There are many, many reasons why this culture of unrealistic targets needs to stop:

  • It’s bad for your own career. Failing to negotiate a realistic number means you’ll never achieve the track record of achieving targets that appears as a requirement on virtually every fundraising job ad that I’ve ever seen.
  • If you’re a manager, it erodes your authority. A formal job title as “manager” isn’t enough to run a successful team. You need to ensure your employees trust you and believe you have their best interests at heart, as well as the organisation’s – especially if you want to keep your best staff.
  • Impossible targets encourage unethical behaviour. The aforementioned HBR article explains how these unhealthy cultures led to scandals such as Wells Fargo. We’ve got plenty of our own scandals in the charity sector that are probably caused, at least in part, by a relentless push towards unrealistic income targets. As our sector continues to experience intense (and justified) scrutiny, we need to consider and avoid the unintended consequences of our internal cultures.
  • It stymies genuine relationship fundraising. Most of us know how fundraising should be done: it’s based on long-term relationships built through trust. It can take many, many years to secure a transformational gift. However, pressure to achieve the big money “now” leads to a desperate scrabbling around for “quick wins” and the long-term important but non-urgent work to build these vital relationships never gets off the ground.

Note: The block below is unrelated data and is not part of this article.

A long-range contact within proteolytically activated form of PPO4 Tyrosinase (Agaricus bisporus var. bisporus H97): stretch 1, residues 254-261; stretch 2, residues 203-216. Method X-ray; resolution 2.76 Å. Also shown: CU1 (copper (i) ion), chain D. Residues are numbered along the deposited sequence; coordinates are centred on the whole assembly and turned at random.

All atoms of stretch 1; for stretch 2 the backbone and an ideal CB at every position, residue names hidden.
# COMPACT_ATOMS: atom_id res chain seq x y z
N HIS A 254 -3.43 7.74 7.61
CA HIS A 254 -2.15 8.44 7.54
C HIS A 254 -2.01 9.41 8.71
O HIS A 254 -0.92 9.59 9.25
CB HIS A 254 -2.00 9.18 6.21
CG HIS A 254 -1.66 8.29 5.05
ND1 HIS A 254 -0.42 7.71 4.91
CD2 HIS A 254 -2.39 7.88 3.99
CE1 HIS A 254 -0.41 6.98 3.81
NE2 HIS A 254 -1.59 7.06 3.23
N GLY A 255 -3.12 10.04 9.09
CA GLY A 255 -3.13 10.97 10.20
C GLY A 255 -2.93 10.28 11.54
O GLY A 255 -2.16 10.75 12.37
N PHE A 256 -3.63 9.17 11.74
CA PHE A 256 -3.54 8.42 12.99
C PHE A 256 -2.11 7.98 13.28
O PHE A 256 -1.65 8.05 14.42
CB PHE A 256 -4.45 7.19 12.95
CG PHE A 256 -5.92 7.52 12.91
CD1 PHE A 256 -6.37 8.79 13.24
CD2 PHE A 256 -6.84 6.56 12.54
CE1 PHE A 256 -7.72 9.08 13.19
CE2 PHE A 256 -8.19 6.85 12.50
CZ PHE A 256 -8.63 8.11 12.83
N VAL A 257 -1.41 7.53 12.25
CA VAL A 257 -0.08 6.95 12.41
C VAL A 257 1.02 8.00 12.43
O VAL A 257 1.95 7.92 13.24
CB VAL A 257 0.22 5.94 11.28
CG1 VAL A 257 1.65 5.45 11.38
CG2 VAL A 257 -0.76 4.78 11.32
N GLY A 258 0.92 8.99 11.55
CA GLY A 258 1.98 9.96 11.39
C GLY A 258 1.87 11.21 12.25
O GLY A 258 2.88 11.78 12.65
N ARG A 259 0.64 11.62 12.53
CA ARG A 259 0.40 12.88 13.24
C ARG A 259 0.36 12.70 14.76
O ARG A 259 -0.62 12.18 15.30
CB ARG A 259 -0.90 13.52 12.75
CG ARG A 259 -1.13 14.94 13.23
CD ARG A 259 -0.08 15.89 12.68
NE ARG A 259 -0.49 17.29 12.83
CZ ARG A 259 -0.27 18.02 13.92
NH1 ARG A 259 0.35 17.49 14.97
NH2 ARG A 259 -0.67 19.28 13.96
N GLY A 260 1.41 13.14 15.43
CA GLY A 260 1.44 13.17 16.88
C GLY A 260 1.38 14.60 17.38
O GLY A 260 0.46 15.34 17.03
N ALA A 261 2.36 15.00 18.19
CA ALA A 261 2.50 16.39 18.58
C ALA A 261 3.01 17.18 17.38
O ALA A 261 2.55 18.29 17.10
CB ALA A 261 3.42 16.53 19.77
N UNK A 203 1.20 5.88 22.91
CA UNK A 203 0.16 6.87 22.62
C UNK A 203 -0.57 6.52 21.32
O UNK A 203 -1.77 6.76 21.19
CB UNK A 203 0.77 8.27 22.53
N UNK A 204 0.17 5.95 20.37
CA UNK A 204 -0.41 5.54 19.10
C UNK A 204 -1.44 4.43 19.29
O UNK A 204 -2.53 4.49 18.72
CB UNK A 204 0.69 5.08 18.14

How should we move forward?

I hope that other fundraisers – those who might be drawn towards complaining, and especially the women among us – will be motivated to make a real change.

  • If you’re a junior fundraiser, scrutinise your target. Think about how you are going to meet it and make a plan. If you are unsure about any part of it, have a discussion with your manager. They should be able to help you understand how you have a reasonable chance of meeting it.
  • If you are a department manager, make sure you can give your team this confidence. If you can’t, have this same discussion with your manager. This doesn’t mean you shouldn’t challenge your team if you think their proposed figures are too low, but you need to be able to distinguish between reasonable and unreasonable pressure.
  • When job seeking, ask how targets are set, and whether staff have a say in them. When going for interviews myself, I found this question to be extremely illuminating. One charity avoided answering the question directly. If more fundraisers ask this question, more employers will see that they need to give a good answer in order to compete for talent.

It should be possible to have these discussions while maintaining a high standard of professionalism. After all, reasonable targets are in the best interests of your organisation.

I don’t mean this to give the impression that I think targets are inherently a bad thing. I love having a target! When used correctly, it’s a brilliant motivational tool that can also help a fundraiser track their progress and impact. But there is an important difference between the budgeted figure which finance relies on in order to allocate expenditure, and the “dream” stretch target. Don’t confuse the latter with the former.